I must admit I was a little skeptical of the timing when I accepted the invitation to provide the keynote for a Linked Data session – on the last day of IFLA 2010 – at 8:30 in the morning – in August – on a Sunday. Who was going to want to get up at that time, on the day they were probably going to leave beautiful Gothenburg, to hear me witter on about the Semantic Web and the obvious benefits of Linked Data for libraries? A few minutes before the start, I was beginning to think my skepticism was well founded, viewing the acres of empty seats laid out in their menacing ranks in front of me. But then almost as if from nowhere, the room rapidly filled and by the time I took the stage we had something approaching a full house. As you can see from my iPhone snap below, we ended up with a significant group (I lost count at about 250) of interested librarians.
So was it worth them turning up at such an unsociable time? I obviously can’t speak for my session, but I believe it was well worth turning up. We had a series talks which varied from the in-depth technical/ontological spectrum to the rousing plea to open up your data now – and don’t hamper it with too much licensing.
First on after my session was Gordon Dunsire from the University of Strathclyde who gave us some in depth reasoning as to why we needed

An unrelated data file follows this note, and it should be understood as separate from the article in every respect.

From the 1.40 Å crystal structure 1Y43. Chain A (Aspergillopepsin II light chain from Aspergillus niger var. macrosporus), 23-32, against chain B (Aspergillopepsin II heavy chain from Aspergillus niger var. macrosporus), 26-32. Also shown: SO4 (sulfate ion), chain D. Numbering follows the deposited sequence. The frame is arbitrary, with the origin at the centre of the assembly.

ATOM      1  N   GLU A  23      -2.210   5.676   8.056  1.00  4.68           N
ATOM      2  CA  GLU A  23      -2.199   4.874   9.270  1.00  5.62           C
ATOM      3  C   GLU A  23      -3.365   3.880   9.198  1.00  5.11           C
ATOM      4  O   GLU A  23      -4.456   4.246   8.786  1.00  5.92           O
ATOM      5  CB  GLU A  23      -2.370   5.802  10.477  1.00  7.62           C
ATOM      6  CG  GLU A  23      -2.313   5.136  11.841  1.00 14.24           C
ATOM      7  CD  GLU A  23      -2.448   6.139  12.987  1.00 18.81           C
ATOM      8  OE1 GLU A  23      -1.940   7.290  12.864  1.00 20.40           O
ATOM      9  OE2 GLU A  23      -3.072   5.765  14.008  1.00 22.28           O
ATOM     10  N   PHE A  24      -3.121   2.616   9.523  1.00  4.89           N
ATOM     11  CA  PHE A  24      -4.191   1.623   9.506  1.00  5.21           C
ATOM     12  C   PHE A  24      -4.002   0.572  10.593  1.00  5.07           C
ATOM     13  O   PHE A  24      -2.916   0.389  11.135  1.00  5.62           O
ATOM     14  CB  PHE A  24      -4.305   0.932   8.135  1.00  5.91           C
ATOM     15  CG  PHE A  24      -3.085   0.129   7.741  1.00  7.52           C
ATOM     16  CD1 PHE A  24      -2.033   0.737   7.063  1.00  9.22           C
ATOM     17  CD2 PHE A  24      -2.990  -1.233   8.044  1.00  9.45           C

complex detailed ontologies based upon standards like RDA, FRBR, FRAD, and RDA to describe library resources in RDF for the Semantic Web. To represent the full detail that catalogers have, and want to, provide for resource description I agree with him. I also believe that we need to temper that detailed view by including more generic ontologies in addition. People from outside of the library world, dipping into library data [with more ways to describe a title than there are flavors of ice cream], will back off and not link to it unless the can find a nice friendly dc:title or foaf:name that they understand.
Some of the other speakers that I caught included Patrick Danowski’s entertaining presentation entitled “Step 1: Blow up the silo!”. He took us through the possible licenses to use for sharing data, only to conclude that the best approach was totally open public domain. He then went on to recommend CC0 and/or PDDL as the best way to indicate that your data is open for anyone to do anything with.
Jan Hanneman from the German National Library delivered an interesting description [pdf]of the way they have been publishing their authority data as Linked Data, and the challenges they met on the way. These included legal and licensing issues, around what and under what terms they could publish. Scalability of their service, being another key issue once they move beyond authority data.
All in all it was an excellent Sunday morning in Gothenburg. I presume the organizers of IFLA 2011 will take note of the interest and build a larger, more convenient, slot in the programme for Linked Data.